Trump’s First Year A Big Success

Printed from:

With the one-year anniversary fast approaching of the election that brought us President Donald Trump, it’s not too soon to ask how he’s doing.

One might think it’s a question whose answer would depend on your original perspective. 

If you voted for Hillary Clinton and were worried that Trump was going to repeal ObamaCare, cut taxes on the rich, build a wall on the Southern border, and get American into a war with Iran or North Korea, you might have one answer.

If you voted for Donald Trump and were hoping that Trump was going to repeal ObamaCare, cut taxes on the rich, build a wall on the Southern border, and get tough with Iran or North Korea, you might have a different answer.

Personally, I don’t fall neatly into either of those two categories. But, at the risk of being inaccurately described as a Trump apologist, I’d venture that the correct answer in both cases is the same one:  the president is doing pretty well — better than expected.

Or at least that is the most cheerful way to look at it. And, in the current press environment, cheer is one of this column’s unique selling propositions.

To the base of Trump supporters who are disappointed that the president has not yet accomplished his stated goals, even though he has a Republican Congress to work with, my advice is to consider adjusting your expectations. Try judging Trump, not against some platonic ideal of presidential perfection, but against the alternative. By that yardstick, even a worst-case Trump scenario, in which Trump and the Republican Congress fail to undo Obama’s Iran deal, his Dodd-Frank financial regulation bill, his health care bill, or his tax increases, is nonetheless a significant improvement over what would have happened in a Democratic administration. 

In a Hillary Clinton presidency, Congress wouldn’t be debating which taxes to cut; they’d be talking about which taxes to increase. In a Clinton presidency, Congress and the administration wouldn’t be talking about what regulations to roll back; they’d be talking about which new rules to impose.

By this measure, for the pro-Trump Republican activist base, even a Trump failure may amount to a Trump success, because it holds the line at the status quo rather than increasing the pace and scale of redistribution, regulation, and the welfare state.

Admittedly, “at least he’s not making it any worse” may be a low bar for presidential success. But look at the previous administrations. It wasn’t just Obama. Even George W. Bush imposed Sarbanes-Oxley red tape, panicked with Henry Paulson at the expense of property rights in the financial crisis, and signed an unconstitutional law restricting campaign-speech. So “status quo” is nothing to sneeze at, either.

For the Republican never-Trumpers and the Democrats who voted for Hillary Clinton, again, assessing Trump sensibly requires not measuring him against what might have happened if your dream candidate had won. To cheer yourself up, try measuring Trump against all the horrors that had been predicted if he had won.Some worried that abortion and same-sex marriage would become illegal. Others prepared for roundups and deportations of tens of millions of immigrants.The world economy would crater. Nuclear annihilation and conflagration would ensue. Any survivors of the nuclear blast would die from either global-warming related sea-level rise or from lack of affordable health-care. Or, if they happened to be minorities, they might be rounded up or lynched by American fascists.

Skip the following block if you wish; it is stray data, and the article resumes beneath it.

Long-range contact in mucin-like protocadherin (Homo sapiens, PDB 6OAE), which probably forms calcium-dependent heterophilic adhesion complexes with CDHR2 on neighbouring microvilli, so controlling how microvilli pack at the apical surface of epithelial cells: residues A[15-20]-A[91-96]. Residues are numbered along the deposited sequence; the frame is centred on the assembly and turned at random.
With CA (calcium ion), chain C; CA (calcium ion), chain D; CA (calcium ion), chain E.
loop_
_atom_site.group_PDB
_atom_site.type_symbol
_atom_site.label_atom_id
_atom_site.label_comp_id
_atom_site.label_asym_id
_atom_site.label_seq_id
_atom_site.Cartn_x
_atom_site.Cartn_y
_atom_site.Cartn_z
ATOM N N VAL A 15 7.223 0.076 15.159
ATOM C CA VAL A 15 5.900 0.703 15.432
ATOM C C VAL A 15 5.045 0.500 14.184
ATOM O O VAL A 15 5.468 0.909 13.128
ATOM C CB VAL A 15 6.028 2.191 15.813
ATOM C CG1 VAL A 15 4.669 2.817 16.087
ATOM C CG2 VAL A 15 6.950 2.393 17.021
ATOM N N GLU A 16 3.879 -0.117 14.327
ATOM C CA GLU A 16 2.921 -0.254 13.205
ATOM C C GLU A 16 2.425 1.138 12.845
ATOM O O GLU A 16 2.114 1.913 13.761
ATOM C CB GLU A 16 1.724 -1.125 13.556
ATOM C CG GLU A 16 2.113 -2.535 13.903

Now, admittedly, “we’re still alive, at least so far” may seem a low bar for presidential success. But given the grim nature of the expectations, why not celebrate while you still can?

The point here is less about Trump than about us. George W. Bush used to talk about the “soft bigotry of low expectations.” It was a memorable phrase, and he was right about it when he talked about the need for high academic standards. When it comes to politicians, though, low expectations are usually appropriate. They are the product not of bigotry but of experience.

Even some of the best American presidents have only had their full successes achieved after they die or leave office. Franklin Roosevelt’s World War II victory came in the Truman administration. The Jack Kennedy tax cut and civil rights act was enacted in the Lyndon Johnson presidency. Ronald Reagan’s Cold War victory came with the breach of the Berlin Wall in 1989, during the George H.W. Bush administration.

Trump’s fans may take it as consolation, and his critics may take it as a caution:  Trump may not be “over” until even after he is gone. For now, any judgment depends on the comparison.


Ira Stoll is editor of and author of JFK, Conservative.